If you are soccer fan in Florida, chances are you haven’t heard of Boca Raton Football Club or even the American Premier Soccer League (APSL) but some great soccer is being played in the fourth division club out of Boca Raton, and for locals it might be wise to pay attention. But chances are you have heard of Scott Gordon, the Boca Raton born and bred defender who became a Lynn University standout and then played professionally for the hometown Fort Lauderdale Strikers starting on a team that went to the NASL Championship Series in 2011. Gordon also played in MLS for FC Dallas and Chivas USA.
Although the team is only four months old, Boca Raton FC averaged almost 1,000 fans at their home stadium last season, which for fans of NASL or MLS teams, might seem like nothing, but for the fourth division it’s a very big deal.
Boca Raton FC is already averaging greater attendance records than more established clubs in the higher division of USL like Toronto FC II and Montreal FC.
Currently on a four-month unbeaten streak, the club strives to portray the look and feel of a professional club. From trainers, to a working website, as well as a strong presence on social media, this little club has been working hard to build a brand within in the community it inhabits as well as among the APSL.
When attending a Boca Raton FC game at the Shipyard, you immediately feel like you are watching a professional team. There is a supporter’s section, PA announcer, working game clock, ball boys, halftime show, the whole nines.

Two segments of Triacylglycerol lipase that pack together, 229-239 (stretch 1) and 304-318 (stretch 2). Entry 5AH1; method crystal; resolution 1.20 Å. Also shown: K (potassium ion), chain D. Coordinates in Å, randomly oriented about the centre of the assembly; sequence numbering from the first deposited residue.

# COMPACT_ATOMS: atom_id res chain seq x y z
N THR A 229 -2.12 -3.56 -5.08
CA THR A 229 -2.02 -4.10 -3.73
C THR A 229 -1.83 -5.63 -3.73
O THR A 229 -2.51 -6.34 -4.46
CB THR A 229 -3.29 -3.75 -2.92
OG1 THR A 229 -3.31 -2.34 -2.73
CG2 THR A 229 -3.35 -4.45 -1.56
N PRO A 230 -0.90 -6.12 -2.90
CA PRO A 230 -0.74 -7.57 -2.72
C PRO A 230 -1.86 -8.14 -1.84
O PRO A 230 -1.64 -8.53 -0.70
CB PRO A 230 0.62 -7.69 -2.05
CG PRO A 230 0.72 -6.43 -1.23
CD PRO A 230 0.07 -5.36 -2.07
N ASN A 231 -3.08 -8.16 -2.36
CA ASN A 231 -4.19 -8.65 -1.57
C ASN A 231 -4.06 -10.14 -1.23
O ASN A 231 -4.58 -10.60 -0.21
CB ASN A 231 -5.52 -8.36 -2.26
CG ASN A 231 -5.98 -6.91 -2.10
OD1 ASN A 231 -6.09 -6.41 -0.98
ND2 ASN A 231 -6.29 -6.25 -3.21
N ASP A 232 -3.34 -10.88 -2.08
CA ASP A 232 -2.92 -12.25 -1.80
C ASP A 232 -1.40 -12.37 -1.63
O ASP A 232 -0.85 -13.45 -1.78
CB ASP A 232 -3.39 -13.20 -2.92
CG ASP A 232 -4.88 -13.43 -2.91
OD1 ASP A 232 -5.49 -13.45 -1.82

The club continues to grow, Coritiba of the Brazilian first division has already partnered with Boca Raton FC to develop players here in southern Florida and in Brazil.
The APSL is a young league, in its first season as well. The league was formerly known as the Adult Premier League, but once that dissolved, Bert Mahecha created the APSL, where not only is he the owner of a team but also the commissioner. According to their bylaws, each team has one vote in league business, yet Mahecha has two, being the commissioner and a team owner.
This is where you begin to see the conflicted business that is fourth division soccer in South Florida. This state is filled with “Sunday League” type teams that play every Sunday for fun and when a few of these teams come together, the decide to create a league where they all own everything and make it seem (to the outside at least) that they are a real “professionally run” league.
Teams who barely have $40 to pay referees, play at soccer parks, and don’t have basic amenities like trainers, ball boys, or even a PA announcer. These teams simply are there to play ball and they don’t really care much about the rest, as long as they are playing soccer they are okay. But that’s difficult for an organization with the structure of Boca Raton FC.
Things went from bad to worse for Boca Raton FC when they announced the signing of hometown hero Scott Gordon.
Gordon, as we stated above has played for the Fort Lauderdale Strikers, FC Dallas, and Chivas USA, was playing for Red Force FC (of the APSL) for three years. When Boca Raton FC was announced back in April , Gordon wanted to jump from Red Force straight to Boca Raton FC, but the new club understood how the league transfer fees worked and decided against bringing in Gordon and to wait until his Florida State Soccer Association (FSSA) Player Card expired on August 31 to add the Lynn University graduate.